An English major — who aims to use fiction to address climate change and help its refugees — will be honored as the top graduating senior at the University of California, Davis, during its online graduation celebration Friday, June 12.
Jumana Esau is being awarded the University Medal, which recognizes excellence in undergraduate studies, outstanding community service, and the promise of future scholarship and contributions to society.
Raised in Jordan and the San Francisco Bay Area, Esau had found comfort in imagined stories as a child and chose to study literature at the university. Once on campus, she discovered academics and community service that she knit together for her future.
She studied literature about issues of Palestinian erasure and misrepresentation, took a course in climate change fiction, wrote a 26-page honors thesis about African futuristic works in climate fiction, and served refugees.
“My goal has always been to try to improve the lives of others,” Esau said.
The struggles of climate refugees from developing countries, she said, are too important to go untold in our literature. “We have a responsibility to tell stories that inform the public while also being inclusive,” she said.
Spending part of her life in Jordan, Esau has seen man-made climate disaster unfold as water is being siphoned from the Jordan River. “I am watching the country I was raised in slowly evaporate,” she said.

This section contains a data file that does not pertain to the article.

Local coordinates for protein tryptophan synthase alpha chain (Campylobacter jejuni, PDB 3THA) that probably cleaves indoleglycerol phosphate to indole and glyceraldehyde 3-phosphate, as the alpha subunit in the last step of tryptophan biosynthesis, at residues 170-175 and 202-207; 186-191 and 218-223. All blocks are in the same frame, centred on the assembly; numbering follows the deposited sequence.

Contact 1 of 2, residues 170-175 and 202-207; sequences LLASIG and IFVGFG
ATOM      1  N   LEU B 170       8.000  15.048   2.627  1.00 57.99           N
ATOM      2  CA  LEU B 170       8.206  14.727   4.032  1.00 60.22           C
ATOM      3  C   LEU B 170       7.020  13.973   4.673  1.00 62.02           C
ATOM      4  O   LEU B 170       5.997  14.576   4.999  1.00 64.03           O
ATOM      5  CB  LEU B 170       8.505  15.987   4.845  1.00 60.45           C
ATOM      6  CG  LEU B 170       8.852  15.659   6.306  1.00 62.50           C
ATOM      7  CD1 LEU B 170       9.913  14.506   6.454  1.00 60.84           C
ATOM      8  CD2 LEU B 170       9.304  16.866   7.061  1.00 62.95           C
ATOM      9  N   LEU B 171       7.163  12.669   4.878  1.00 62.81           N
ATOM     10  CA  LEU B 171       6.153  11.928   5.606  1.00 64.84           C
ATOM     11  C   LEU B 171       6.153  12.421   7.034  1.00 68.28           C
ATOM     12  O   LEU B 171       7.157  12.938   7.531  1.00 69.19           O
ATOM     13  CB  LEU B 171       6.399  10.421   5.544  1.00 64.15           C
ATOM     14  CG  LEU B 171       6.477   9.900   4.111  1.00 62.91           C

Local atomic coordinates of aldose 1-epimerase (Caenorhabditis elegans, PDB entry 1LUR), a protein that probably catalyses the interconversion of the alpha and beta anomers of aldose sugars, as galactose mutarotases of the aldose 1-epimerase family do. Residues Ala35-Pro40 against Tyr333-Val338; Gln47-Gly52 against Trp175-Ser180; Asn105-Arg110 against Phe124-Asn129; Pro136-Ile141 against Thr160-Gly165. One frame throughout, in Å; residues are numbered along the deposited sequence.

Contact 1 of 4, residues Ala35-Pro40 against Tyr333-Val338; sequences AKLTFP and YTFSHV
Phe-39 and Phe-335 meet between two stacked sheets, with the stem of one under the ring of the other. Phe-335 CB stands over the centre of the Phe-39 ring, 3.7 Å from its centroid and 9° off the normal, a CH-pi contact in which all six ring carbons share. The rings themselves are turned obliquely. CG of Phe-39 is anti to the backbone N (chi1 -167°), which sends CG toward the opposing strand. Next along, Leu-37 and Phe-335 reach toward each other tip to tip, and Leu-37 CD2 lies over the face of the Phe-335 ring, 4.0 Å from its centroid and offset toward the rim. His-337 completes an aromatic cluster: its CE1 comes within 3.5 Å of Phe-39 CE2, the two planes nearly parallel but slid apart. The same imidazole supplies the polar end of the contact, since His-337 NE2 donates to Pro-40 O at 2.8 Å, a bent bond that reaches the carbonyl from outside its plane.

At UC Davis, Esau’s English professors fostered her love of literature and more. “I found myself digging deeper into issues such as climate change because of the classes they taught,” she said.
“Jumana consistently thinks about why literature matters and how we can use it to expose inequities, change the world, and throughout, savor its pleasures,” wrote Frances Dolan, a distinguished professor of English who taught Esau in four classes.
Outside of class, Esau worked with UC Davis’ Article 26 Backpack, a humanitarian tool helping displaced people securely store and share documents — such as diplomas, transcripts and resumes — with universities and prospective employers. At the Sacramento Food Bank, she helped enroll refugees who came to the area with special visas for working with the military in Afghanistan.
Esau has also been a junior chief of staff to the president of the undergraduate student body and a student representative to the admissions and enrollment committee of the Academic Senate, the faculty government.
Among her honors, Esau is one of 77 students from 30 countries to be awarded a Gates-Cambridge Scholarship for postgraduate study at the University of Cambridge this fall. The full-ride scholarship recognizes outstanding intellectual ability, leadership potential and commitment to improving the lives of others.
Esau plans to pursue studies in climate fiction toward a master’s degree in English studies: criticism and culture.